News on Iran Protests & DemonstrationsProtests Continue in Iran in Response to Current Social...

Protests Continue in Iran in Response to Current Social and Economic Crises

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In recent weeks, many protests have taken place across Iran because of society’s agitation at the Iranian regime’s lack of attempts to resolve the current social and economic crises in Iran.

On Tuesday, retirees from Iran’s Health Ministry held protests in cities across Iran demanding that they receive their delayed pensions and bonuses that the regime has refused to adjust to fit the rising inflation rate.

On September 3, just before the start of the new academic year, Iranian teachers began the first of many protests in response to the lack of employment opportunities and low salaries.

The NCRI said, “There have been many protests by the green report card teachers, who have passed the Education Ministry’s employment test. Still, the regime has so far refused to employ them despite the shortage of teachers across Iran.”

The regime is not adjusting pensions and salaries to fit with the current economic situation. Wages were increased in April to 39% but considering the rising inflation rate since then, the rise is nowhere near enough for people to comfortably live on.

In a quote from Ali Aslani from the board of directors of Islamic Labor Councils, the Kar-o Kargar daily wrote, “A 39% increase in salaries in 2021 will cover only 37 percent of the people’s cost of living. A worker’s salary of 4 million Tomans covers only ten days of the month, and after that, the workers barely make ends meet until the end of the month. They have to remove many of the basic expenses of their lives.”

According to the state-run media and officials, Iran’s poverty line is estimated to be around 10 million tomans. Meanwhile, the salary base is 3.9 million tomans.

Etemad daily explained that according to the Statistics Center of Iran, the estimated poverty line figure sits between 11 and 12 million tomans, but many teachers earn less than half of that.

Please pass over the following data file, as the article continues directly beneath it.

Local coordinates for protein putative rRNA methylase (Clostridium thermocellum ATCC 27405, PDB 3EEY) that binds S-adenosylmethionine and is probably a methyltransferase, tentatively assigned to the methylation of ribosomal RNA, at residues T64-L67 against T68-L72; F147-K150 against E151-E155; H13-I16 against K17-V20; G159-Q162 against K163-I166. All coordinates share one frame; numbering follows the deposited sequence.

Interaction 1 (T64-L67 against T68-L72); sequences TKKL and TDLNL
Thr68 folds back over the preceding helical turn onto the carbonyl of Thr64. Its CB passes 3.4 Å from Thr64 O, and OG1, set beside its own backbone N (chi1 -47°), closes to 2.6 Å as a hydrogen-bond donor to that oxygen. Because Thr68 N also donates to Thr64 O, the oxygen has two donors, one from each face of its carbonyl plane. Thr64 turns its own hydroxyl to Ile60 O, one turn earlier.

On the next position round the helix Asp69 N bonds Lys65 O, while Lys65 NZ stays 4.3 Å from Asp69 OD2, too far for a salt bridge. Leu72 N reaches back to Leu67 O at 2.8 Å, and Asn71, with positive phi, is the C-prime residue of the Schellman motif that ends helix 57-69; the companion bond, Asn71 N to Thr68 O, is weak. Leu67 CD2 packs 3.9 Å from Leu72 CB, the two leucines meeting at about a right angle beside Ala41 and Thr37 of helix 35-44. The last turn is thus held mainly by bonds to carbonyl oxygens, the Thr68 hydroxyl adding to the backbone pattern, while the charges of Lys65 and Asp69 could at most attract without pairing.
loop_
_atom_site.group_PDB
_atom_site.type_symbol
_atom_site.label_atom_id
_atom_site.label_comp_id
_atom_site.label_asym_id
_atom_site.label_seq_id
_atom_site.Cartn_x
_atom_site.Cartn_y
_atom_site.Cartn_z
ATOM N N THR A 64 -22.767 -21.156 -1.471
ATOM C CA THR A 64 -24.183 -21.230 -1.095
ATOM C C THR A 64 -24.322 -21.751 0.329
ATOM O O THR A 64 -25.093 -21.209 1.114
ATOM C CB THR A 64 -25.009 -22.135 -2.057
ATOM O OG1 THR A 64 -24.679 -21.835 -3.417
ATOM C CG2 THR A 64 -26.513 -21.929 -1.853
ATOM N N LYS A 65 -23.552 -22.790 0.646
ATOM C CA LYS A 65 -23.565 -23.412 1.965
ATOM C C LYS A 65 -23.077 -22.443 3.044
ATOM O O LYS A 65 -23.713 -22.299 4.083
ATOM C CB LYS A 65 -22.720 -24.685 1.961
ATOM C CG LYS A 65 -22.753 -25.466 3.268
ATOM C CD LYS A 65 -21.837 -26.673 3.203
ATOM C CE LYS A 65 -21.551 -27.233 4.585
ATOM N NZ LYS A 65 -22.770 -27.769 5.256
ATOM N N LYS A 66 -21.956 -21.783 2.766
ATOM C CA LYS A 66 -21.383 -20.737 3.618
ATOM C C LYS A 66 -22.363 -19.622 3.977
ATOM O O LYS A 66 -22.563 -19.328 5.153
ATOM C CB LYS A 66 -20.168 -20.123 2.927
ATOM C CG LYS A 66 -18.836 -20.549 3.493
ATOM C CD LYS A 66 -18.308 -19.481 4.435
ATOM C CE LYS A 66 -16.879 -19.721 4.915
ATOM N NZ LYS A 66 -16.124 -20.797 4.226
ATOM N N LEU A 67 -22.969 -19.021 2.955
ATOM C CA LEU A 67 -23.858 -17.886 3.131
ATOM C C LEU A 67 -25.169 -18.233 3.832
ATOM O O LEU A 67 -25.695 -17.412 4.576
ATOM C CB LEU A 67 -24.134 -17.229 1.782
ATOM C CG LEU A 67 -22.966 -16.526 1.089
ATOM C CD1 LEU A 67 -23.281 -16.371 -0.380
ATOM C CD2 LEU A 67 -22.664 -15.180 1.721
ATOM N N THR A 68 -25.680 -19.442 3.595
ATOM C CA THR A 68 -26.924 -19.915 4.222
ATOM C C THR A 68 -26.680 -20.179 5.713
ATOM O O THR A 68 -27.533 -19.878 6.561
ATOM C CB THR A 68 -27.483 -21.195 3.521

According to Article 41 of the regime’s labor law, it states that ‘salaries should be adjusted with the inflation rate’ and that wages ‘should be enough to provide the minimum of a life.”

In other words, the regime could help Iranians by at least implementing its labor law. But as time passes, it becomes clearer that the clerical regime is not willing to help Iranians.

To date, Ebrahim Raisi, the regime’s new president, along with his administration has yet to establish a plan to resolve the economic issues faced by Iranians or to combat the rising inflation rates. During his tours around the country following his inauguration in August, Raisi has only offered false promises to Iranian citizens, claiming that, “if God wills,” the problems would be resolved!”

Etemad daily stated in their September 28 publication that many of the problems that need to be resolved to need clear legislation to overcome them and they believe that Raisi either lacks the will or the ability to assign tasks that need to be completed to advance the efforts to resolve the crises.

In fact, Raisi’s government is handpicked by the regime’s Supreme Leader for consolidating power in the regime through terrorism and domestic oppression. The regime’s oppression is aimed to reduce protests and control Iran’s restive society.

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